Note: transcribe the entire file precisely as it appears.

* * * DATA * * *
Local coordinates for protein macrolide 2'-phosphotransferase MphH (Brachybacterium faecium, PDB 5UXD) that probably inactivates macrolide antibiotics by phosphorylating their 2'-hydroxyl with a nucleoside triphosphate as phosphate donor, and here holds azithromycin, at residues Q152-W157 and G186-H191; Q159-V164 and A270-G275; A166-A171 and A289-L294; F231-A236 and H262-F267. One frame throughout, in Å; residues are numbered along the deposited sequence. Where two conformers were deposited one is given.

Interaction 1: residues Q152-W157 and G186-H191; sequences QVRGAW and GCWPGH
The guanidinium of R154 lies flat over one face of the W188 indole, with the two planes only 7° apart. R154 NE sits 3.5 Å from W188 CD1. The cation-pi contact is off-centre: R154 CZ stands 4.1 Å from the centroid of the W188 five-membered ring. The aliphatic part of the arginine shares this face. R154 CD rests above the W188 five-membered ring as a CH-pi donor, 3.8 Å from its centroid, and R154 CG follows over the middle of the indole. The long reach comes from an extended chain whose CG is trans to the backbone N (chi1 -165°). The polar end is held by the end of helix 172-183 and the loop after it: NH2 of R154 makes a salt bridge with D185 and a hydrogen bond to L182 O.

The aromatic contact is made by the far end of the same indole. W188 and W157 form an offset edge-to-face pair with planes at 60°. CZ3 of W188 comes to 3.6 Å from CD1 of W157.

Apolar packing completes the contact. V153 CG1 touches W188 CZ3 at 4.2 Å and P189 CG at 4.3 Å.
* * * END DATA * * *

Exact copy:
Local coordinates for protein macrolide 2'-phosphotransferase MphH (Brachybacterium faecium, PDB 5UXD) that probably inactivates macrolide antibiotics by phosphorylating their 2'-hydroxyl with a nucleoside triphosphate as phosphate donor, and here holds azithromycin, at residues Q152-W157 and G186-H191; Q159-V164 and A270-G275; A166-A171 and A289-L294; F231-A236 and H262-F267. One frame throughout, in Å; residues are numbered along the deposited sequence. Where two conformers were deposited one is given.

Interaction 1: residues Q152-W157 and G186-H191; sequences QVRGAW and GCWPGH
The guanidinium of R154 lies flat over one face of the W188 indole, with the two planes only 7° apart. R154 NE sits 3.5 Å from W188 CD1. The cation-pi contact is off-centre: R154 CZ stands 4.1 Å from the centroid of the W188 five-membered ring. The aliphatic part of the arginine shares this face. R154 CD rests above the W188 five-membered ring as a CH-pi donor, 3.8 Å from its centroid, and R154 CG follows over the middle of the indole. The long reach comes from an extended chain whose CG is trans to the backbone N (chi1 -165°). The polar end is held by the end of helix 172-183 and the loop after it: NH2 of R154 makes a salt bridge with D185 and a hydrogen bond to L182 O.

The aromatic contact is made by the far end of the same indole. W188 and W157 form an offset edge-to-face pair with planes at 60°. CZ3 of W188 comes to 3.6 Å from CD1 of W157.

Apolar packing completes the contact. V153 CG1 touches W188 CZ3 at 4.2 Å and P189 CG at 4.3 Å.